In the United States of America, Democracy is viewed as an integral to both the nation’s identity and political system. However sympathies to alternatives have always been present in the popular discourse as well. Additionally, “Democracy” has gained so many political and moral connotations that the distinction between it and a more accurate description of our political process - as a democratic republic.
These observations inspire a few questions:
- Why is the concept of Democracy so important to the identity of the USA?
- What are the updsides and downsides to Democracy both in concept and in practice?
- How does Democracic practice in the USA compare to the ideal?
This article attempts to answer the second question, while touching contextually on the first and third. Additionally, this article is a prompt for a discussion on an episode of the Art of Thought podcast.
Note: I use “Democracy” capitalized not to refer to the Democratic political party in the USA, but to specifically refer to “democracy” as popularly conceived in the USA.
What is Democracy?
This section serves as an overview of what Democracy means in this article. There are many other resources that provide a more thorough foundation, but that isn’t necessary here.
So, what is democracy (lower-case)? According to dictionary.com, democracy is
government by the people; a form of government in which the supreme power is vested in the people and exercised directly by them or by their elected agents under a free electoral system.
This definition serves as a landmark for considering Democracy, the flavor of democracy as concieved of in the USA. Importantly, the phrase “supreme power is vested in the people” regards every democratic government’s loyalty to the popular desicions of citizens when they are submitted through the appropriate protocol.
Next, there are some important lines to draw between democracy and Democracy.
Direct democracy is democracy where all political desicions, legislative and executive, are made through some kind of popular vote among citizens. While this is commonly used in small groups, it is not how the American government operates or even pretends to operate at the national level.
Absolute democracy is democracy where all democratic desicions are executed regardless of conflicts with the current law. The American national government contains a Supreme Court that is appointed and can, in some circumstances, rule against democractic desicions. The vast buerocracy that makes up the American national and state governments ensures that many democratic desicions are not faithfully executed as they are presented to the voting citizenry. And finally, new democratic desicions cannot override the American constitution unless the constitution is first ammeded to allow it. For example, American citizens cannot be declared guilty of serious crimes without the option for a preceeding trial by jury. So, the USA does not practice absolute democracy.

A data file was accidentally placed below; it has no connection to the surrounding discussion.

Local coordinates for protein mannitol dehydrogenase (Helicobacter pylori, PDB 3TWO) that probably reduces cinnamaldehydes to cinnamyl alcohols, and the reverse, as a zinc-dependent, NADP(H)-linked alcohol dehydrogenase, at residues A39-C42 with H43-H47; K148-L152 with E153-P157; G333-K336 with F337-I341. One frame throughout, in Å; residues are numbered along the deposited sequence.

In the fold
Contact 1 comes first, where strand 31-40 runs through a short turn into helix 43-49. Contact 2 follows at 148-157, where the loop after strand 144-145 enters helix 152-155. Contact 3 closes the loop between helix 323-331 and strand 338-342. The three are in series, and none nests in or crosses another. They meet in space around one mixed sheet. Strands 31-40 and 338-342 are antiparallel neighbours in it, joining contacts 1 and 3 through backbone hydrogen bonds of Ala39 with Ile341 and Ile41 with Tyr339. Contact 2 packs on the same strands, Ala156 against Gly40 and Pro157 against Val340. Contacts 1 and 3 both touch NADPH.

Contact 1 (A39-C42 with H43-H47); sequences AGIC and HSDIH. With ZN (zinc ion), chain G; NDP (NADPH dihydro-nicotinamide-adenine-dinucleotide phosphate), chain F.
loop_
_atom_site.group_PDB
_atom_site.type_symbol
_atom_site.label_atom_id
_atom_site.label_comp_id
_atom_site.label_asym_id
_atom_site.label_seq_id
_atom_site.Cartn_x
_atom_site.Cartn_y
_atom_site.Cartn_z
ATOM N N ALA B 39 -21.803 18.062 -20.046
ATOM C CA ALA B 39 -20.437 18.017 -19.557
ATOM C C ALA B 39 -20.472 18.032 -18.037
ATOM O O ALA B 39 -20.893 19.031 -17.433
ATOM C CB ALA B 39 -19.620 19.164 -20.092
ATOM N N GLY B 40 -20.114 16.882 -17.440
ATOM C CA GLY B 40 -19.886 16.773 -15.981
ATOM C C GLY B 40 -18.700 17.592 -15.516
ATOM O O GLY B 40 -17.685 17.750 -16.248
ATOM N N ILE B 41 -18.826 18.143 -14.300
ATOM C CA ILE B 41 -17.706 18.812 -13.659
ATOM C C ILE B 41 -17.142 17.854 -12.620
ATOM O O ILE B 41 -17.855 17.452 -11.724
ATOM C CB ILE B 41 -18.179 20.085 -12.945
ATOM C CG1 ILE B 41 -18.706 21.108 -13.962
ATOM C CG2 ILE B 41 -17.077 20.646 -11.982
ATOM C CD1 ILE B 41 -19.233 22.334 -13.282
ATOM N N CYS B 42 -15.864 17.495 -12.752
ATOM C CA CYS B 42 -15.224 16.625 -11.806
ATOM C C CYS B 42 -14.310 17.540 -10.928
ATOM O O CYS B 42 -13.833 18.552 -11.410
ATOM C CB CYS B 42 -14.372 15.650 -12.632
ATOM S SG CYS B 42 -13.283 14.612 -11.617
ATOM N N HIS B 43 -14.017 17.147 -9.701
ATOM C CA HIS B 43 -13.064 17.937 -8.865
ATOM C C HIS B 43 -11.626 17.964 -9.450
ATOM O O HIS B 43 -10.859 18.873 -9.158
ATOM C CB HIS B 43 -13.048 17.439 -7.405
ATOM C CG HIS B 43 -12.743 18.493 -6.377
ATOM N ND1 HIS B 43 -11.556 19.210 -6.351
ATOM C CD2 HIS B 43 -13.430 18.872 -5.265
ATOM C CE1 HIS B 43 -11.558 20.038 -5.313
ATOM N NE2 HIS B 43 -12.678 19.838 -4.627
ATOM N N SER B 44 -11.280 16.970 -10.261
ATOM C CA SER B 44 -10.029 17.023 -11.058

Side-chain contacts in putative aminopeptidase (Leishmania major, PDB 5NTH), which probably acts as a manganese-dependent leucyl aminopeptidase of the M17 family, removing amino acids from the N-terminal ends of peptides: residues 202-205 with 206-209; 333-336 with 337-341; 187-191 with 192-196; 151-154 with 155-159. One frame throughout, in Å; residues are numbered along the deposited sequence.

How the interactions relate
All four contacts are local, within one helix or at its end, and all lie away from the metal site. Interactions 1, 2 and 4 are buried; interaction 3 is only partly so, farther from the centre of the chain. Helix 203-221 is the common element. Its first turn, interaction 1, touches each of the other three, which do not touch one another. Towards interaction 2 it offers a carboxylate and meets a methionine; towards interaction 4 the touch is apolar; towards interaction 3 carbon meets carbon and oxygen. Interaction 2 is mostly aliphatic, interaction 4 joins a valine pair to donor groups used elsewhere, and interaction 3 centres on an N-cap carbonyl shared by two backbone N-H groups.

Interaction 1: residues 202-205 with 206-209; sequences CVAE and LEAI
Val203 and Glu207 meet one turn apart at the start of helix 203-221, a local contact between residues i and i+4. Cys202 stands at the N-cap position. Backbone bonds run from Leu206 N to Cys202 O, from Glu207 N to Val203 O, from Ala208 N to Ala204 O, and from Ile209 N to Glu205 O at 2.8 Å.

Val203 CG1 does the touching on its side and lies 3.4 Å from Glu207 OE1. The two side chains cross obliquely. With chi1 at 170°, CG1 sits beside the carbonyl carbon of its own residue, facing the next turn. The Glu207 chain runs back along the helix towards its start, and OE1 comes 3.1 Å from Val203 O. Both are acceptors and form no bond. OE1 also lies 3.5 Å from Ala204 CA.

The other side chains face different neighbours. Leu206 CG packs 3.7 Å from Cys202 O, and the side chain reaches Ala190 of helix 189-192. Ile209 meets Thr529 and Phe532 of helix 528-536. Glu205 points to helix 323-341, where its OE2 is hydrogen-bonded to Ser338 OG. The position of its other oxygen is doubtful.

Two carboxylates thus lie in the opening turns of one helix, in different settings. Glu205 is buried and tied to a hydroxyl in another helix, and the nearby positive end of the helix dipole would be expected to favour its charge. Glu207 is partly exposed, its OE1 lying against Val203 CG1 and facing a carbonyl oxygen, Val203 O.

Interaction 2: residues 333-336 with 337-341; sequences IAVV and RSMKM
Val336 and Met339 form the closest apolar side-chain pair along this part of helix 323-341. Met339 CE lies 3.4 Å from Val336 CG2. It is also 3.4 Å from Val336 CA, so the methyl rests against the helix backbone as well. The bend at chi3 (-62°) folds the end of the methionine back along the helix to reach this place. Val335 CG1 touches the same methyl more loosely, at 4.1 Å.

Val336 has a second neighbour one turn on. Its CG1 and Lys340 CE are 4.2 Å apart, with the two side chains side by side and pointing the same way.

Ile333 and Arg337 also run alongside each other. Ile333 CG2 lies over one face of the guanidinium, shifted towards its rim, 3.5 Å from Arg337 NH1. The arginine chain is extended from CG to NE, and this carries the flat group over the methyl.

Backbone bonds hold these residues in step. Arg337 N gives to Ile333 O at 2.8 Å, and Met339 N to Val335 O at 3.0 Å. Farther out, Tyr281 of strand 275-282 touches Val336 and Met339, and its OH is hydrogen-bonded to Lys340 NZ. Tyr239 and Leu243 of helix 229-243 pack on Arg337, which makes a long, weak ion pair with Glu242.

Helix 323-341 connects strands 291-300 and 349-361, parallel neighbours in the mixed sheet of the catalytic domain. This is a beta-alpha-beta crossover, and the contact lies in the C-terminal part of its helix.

Note: A democratic republic being a kind of democracy, I take the republican side of this category to be an aspect of Democracy in the USA.
The Upsides of Democracy
From a historical perspective, Democracy seems to have coincided with the development of a hugely powerful and influencial country that is the USA. The USA is currently a global superpower unmatched in almost every aspect of international influence, and has been a top global superpower for at least a century.
As for domestic concerns, Americans enjoy some of the highest living standards ever experienced in any part of the world at any point in the past. Of course, the USA is not alone in this status — these luxurious living standards are matched or surpassed in most of North America, most of Europe, and much in North-Eastern Asia.
Much of the USA’s political success is popularly attributed to its faithful practice of Democracy. Some plausible upside of Democracy are:
U1. relative political stability
U2. political representation for citizens
U3. citizen participation in politics
U4. moderation of the concentration of political power
U5. federated legislation executive power
U6. cohesion of national identity
The Downsides of Democracy
Although Democracy is almost unanimously pronounced good by the Americans both publically and privately, it is not without is downsides. Notably, the history of democratic practice is littered with failures. As Plato hypothesized (with ample evidence) in Republic, democracies tend toward tyranny.
Democracy’s central virtue is also is central vice. The public citizenry, which can providing an anchorpoint for political moderation, can also be swayed easily towards political mistakes. With the upsides from the previous section in mind, some plausible downsides of Democracy are:
D1. unknowledgable voters involced many desicions
D2. political incentive to appear good to voters rather than perform well
D3. irrational views of citizenry when it comes to policy
D4. greater popularity of the short-term over the long-term
D5. slow processing for desicion-making
D6. distributed and vague responsibiltiy
The Net Weighting of Democracy